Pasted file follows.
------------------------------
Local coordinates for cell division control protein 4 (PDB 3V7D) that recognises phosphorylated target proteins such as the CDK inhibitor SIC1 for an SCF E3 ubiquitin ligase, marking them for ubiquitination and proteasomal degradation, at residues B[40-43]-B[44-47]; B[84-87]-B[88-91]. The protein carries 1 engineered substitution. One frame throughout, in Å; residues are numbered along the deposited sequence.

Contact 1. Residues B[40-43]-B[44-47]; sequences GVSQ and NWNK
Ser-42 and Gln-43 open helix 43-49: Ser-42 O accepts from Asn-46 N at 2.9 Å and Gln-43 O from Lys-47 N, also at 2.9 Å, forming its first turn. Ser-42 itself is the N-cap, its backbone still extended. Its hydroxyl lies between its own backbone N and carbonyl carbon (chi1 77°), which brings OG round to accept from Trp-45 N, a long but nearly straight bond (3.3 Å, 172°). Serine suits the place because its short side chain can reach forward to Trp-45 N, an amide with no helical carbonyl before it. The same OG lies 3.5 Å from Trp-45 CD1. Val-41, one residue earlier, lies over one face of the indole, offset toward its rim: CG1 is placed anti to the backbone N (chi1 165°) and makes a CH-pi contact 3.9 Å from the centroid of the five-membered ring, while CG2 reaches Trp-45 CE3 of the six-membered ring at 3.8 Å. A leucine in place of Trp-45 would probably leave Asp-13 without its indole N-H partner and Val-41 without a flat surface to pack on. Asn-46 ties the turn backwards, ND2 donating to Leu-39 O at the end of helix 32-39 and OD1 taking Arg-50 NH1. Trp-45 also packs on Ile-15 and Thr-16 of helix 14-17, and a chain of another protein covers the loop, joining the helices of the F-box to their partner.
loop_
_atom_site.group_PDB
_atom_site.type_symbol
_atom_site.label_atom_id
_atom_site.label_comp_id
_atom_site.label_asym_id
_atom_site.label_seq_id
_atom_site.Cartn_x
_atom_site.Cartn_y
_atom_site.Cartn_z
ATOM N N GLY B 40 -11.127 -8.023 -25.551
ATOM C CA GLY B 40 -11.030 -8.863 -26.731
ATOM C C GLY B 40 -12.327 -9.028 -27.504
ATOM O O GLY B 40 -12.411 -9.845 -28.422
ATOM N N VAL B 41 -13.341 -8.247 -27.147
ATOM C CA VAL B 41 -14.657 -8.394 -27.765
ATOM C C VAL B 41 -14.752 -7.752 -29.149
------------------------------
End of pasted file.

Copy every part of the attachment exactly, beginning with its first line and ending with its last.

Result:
Local coordinates for cell division control protein 4 (PDB 3V7D) that recognises phosphorylated target proteins such as the CDK inhibitor SIC1 for an SCF E3 ubiquitin ligase, marking them for ubiquitination and proteasomal degradation, at residues B[40-43]-B[44-47]; B[84-87]-B[88-91]. The protein carries 1 engineered substitution. One frame throughout, in Å; residues are numbered along the deposited sequence.

Contact 1. Residues B[40-43]-B[44-47]; sequences GVSQ and NWNK
Ser-42 and Gln-43 open helix 43-49: Ser-42 O accepts from Asn-46 N at 2.9 Å and Gln-43 O from Lys-47 N, also at 2.9 Å, forming its first turn. Ser-42 itself is the N-cap, its backbone still extended. Its hydroxyl lies between its own backbone N and carbonyl carbon (chi1 77°), which brings OG round to accept from Trp-45 N, a long but nearly straight bond (3.3 Å, 172°). Serine suits the place because its short side chain can reach forward to Trp-45 N, an amide with no helical carbonyl before it. The same OG lies 3.5 Å from Trp-45 CD1. Val-41, one residue earlier, lies over one face of the indole, offset toward its rim: CG1 is placed anti to the backbone N (chi1 165°) and makes a CH-pi contact 3.9 Å from the centroid of the five-membered ring, while CG2 reaches Trp-45 CE3 of the six-membered ring at 3.8 Å. A leucine in place of Trp-45 would probably leave Asp-13 without its indole N-H partner and Val-41 without a flat surface to pack on. Asn-46 ties the turn backwards, ND2 donating to Leu-39 O at the end of helix 32-39 and OD1 taking Arg-50 NH1. Trp-45 also packs on Ile-15 and Thr-16 of helix 14-17, and a chain of another protein covers the loop, joining the helices of the F-box to their partner.
loop_
_atom_site.group_PDB
_atom_site.type_symbol
_atom_site.label_atom_id
_atom_site.label_comp_id
_atom_site.label_asym_id
_atom_site.label_seq_id
_atom_site.Cartn_x
_atom_site.Cartn_y
_atom_site.Cartn_z
ATOM N N GLY B 40 -11.127 -8.023 -25.551
ATOM C CA GLY B 40 -11.030 -8.863 -26.731
ATOM C C GLY B 40 -12.327 -9.028 -27.504
ATOM O O GLY B 40 -12.411 -9.845 -28.422
ATOM N N VAL B 41 -13.341 -8.247 -27.147
ATOM C CA VAL B 41 -14.657 -8.394 -27.765
ATOM C C VAL B 41 -14.752 -7.752 -29.149